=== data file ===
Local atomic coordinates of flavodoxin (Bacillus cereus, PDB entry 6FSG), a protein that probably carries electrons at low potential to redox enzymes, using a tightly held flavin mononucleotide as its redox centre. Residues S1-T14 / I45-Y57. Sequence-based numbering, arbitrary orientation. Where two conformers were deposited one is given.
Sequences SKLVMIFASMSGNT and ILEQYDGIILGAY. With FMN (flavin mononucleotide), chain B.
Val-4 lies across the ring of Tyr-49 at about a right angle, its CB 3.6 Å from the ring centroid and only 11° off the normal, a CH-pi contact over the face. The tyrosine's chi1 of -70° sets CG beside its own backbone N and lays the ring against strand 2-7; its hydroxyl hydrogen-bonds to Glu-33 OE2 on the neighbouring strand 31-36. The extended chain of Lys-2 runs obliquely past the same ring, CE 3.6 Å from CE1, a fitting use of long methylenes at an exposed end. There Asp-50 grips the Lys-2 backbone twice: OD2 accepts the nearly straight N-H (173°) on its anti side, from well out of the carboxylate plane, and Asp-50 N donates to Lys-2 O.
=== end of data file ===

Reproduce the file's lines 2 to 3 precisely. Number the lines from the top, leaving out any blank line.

Sequences SKLVMIFASMSGNT and ILEQYDGIILGAY. With FMN (flavin mononucleotide), chain B.
Val-4 lies across the ring of Tyr-49 at about a right angle, its CB 3.6 Å from the ring centroid and only 11° off the normal, a CH-pi contact over the face. The tyrosine's chi1 of -70° sets CG beside its own backbone N and lays the ring against strand 2-7; its hydroxyl hydrogen-bonds to Glu-33 OE2 on the neighbouring strand 31-36. The extended chain of Lys-2 runs obliquely past the same ring, CE 3.6 Å from CE1, a fitting use of long methylenes at an exposed end. There Asp-50 grips the Lys-2 backbone twice: OD2 accepts the nearly straight N-H (173°) on its anti side, from well out of the carboxylate plane, and Asp-50 N donates to Lys-2 O.